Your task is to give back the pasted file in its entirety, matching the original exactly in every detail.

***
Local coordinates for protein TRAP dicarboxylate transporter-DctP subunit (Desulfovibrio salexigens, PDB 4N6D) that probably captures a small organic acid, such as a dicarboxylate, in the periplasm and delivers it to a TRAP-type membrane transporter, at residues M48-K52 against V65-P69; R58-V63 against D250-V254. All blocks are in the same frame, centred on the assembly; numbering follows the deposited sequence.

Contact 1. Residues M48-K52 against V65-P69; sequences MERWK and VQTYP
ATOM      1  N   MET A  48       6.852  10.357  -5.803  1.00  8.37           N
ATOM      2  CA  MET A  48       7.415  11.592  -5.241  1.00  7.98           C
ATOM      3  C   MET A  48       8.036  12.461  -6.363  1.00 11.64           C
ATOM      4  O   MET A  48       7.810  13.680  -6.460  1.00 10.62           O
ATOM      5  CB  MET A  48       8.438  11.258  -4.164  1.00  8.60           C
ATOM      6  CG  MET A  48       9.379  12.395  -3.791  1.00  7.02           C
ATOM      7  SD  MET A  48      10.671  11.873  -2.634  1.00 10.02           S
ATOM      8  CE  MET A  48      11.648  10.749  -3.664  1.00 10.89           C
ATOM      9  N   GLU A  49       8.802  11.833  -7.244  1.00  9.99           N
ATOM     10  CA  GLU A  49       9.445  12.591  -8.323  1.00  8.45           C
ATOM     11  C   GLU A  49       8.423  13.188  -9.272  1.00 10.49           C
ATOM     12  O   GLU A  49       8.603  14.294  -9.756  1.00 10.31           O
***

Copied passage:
Local coordinates for protein TRAP dicarboxylate transporter-DctP subunit (Desulfovibrio salexigens, PDB 4N6D) that probably captures a small organic acid, such as a dicarboxylate, in the periplasm and delivers it to a TRAP-type membrane transporter, at residues M48-K52 against V65-P69; R58-V63 against D250-V254. All blocks are in the same frame, centred on the assembly; numbering follows the deposited sequence.

Contact 1. Residues M48-K52 against V65-P69; sequences MERWK and VQTYP
ATOM      1  N   MET A  48       6.852  10.357  -5.803  1.00  8.37           N
ATOM      2  CA  MET A  48       7.415  11.592  -5.241  1.00  7.98           C
ATOM      3  C   MET A  48       8.036  12.461  -6.363  1.00 11.64           C
ATOM      4  O   MET A  48       7.810  13.680  -6.460  1.00 10.62           O
ATOM      5  CB  MET A  48       8.438  11.258  -4.164  1.00  8.60           C
ATOM      6  CG  MET A  48       9.379  12.395  -3.791  1.00  7.02           C
ATOM      7  SD  MET A  48      10.671  11.873  -2.634  1.00 10.02           S
ATOM      8  CE  MET A  48      11.648  10.749  -3.664  1.00 10.89           C
ATOM      9  N   GLU A  49       8.802  11.833  -7.244  1.00  9.99           N
ATOM     10  CA  GLU A  49       9.445  12.591  -8.323  1.00  8.45           C
ATOM     11  C   GLU A  49       8.423  13.188  -9.272  1.00 10.49           C
ATOM     12  O   GLU A  49       8.603  14.294  -9.756  1.00 10.31           O